House Speaker Jim Wright's defeat in the congressional pay raise controversy leaves him weakened but in no immediate danger of being knocked out of his job, say lawmakers of both parties.

"There will be some lingering resentment," said Democratic Rep. Tim Penny, a fourth-term lawmaker from Minnesota and one of only a handful of Democrats to criticize the speaker publicly for his handling of the pay-raise fight."There's going to have to be some fence-mending over the next few months before this thing is put behind us," Penny said.

But Democratic leaders in the House rallied around Wright after his attempt to win a pay raise without a vote collapsed.

"Members came to the river, stuck their toes in, and said `uh-uh,"' added Democratic Caucus Chairman William Gray, D-Pa. "Jim Wright can lead you to the river, but at some point you have to get your feet wet."

While Penny criticized Wright for advocating the raise, others complained privately that the speaker displayed too little leadership in the face of opposition to the $45,500 increase.

Others said he failed to consult with fellow Democrats in time to avert the overwhelming vote Tuesday on the House floor that killed the raise and opened the possibility that there will be no raise in the foreseeable future.

Still there was some after-the-fact sympathy for the man who not only carried the weight of the House, but also of the judiciary, the executive branch and the Senate on the pay-raise issue.

"We can't hide behind one man. We've got to go out and make an appeal to the American people," said Rep. Vic Fazio, D-Calif., a leading advocate of the raise. "We had too many people lying back letting someone else do the heavy lifting."

Democratic Whip Tony Coelho of California said any obituaries on Wright's speakership were premature.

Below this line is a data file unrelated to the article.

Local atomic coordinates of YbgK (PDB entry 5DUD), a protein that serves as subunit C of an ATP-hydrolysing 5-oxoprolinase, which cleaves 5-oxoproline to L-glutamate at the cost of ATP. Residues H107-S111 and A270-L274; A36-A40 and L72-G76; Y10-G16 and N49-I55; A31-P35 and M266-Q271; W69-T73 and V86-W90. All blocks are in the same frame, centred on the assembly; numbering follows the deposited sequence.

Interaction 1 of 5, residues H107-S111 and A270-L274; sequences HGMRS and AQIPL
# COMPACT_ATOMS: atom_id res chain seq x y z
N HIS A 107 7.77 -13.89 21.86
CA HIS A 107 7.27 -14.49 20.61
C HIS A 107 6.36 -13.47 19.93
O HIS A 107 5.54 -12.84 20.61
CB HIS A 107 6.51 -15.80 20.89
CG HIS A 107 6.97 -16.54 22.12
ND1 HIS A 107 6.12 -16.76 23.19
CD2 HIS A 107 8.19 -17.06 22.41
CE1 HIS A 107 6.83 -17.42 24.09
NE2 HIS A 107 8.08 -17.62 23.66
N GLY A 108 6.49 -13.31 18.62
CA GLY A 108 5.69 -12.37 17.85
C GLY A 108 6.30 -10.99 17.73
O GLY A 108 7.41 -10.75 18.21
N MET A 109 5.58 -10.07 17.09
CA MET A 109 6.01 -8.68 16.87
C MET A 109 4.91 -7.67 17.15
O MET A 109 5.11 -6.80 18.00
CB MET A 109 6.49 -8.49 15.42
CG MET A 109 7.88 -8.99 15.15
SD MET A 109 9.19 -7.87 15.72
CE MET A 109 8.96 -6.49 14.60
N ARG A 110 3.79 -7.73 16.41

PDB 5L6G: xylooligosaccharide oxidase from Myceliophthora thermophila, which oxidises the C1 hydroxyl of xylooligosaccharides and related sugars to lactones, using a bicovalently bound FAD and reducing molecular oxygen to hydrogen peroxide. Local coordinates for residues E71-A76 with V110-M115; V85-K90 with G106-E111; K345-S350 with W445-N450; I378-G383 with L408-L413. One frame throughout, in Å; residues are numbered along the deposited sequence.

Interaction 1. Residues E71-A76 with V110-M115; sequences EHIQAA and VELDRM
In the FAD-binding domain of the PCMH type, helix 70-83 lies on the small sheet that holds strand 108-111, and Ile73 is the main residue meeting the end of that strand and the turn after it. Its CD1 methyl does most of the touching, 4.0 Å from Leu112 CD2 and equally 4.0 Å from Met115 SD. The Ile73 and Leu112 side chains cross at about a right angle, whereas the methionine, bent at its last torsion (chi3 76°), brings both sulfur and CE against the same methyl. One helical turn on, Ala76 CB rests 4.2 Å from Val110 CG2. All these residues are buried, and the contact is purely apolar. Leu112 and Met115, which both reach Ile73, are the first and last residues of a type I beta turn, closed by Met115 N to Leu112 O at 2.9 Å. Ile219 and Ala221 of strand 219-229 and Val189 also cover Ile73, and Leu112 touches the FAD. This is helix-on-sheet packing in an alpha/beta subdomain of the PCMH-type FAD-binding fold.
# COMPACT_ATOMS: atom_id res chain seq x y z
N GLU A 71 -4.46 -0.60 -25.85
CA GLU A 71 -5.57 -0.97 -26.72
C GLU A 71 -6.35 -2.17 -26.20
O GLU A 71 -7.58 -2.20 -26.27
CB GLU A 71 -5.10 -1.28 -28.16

"I was around when O'Neill was definitely out," he said in reference to the former House speaker who endured a string of setbacks early in President Reagan's term in office, but went on to serve the longest continuous term of any speaker.

"I've said repeatedly the speaker is not in trouble, should not be in trouble and could not be in trouble," Coelho added. "The only way he could be in trouble is if there were another candidate" to oppose him as speaker.

A batch of "Foley for Speaker" buttons appeared at the Capitol on Tuesday, apparently an effort by a conservative group to rub salt into Wright's wounds. But Majority Leader Thomas Foley, D-Wash., repudiated the suggestion.

Wright's lead role in the pay-raise battle brought him political heat unmatched in his controversial two-year tenure as speaker, which includes a pending ethics case.

Significantly, much of that heat came in his economically depressed home state of Texas and in his congressional district in Fort Worth, where the $45,500 raise was even harder to justify to the public than in much of the rest of the country.

An aide to Wright, John Mack, likened the speaker's position to that of a reluctant leader of a cattle drive: "We signed up for Kansas, but we didn't want to go there. Now everybody's shooting the trail boss."

Some heat was felt, as well, by House Minority Leader Robert Michel, R-Ill. A hometown newspaper article carried criticism of him for privately favoring the pay raise, but publicly voting against it.

Republicans predicted that the cost to Wright of the pay fight would be a period of extreme caution, in which the speaker would be forced to stay in the background and avoid the kinds of risky moves that have been his trademark.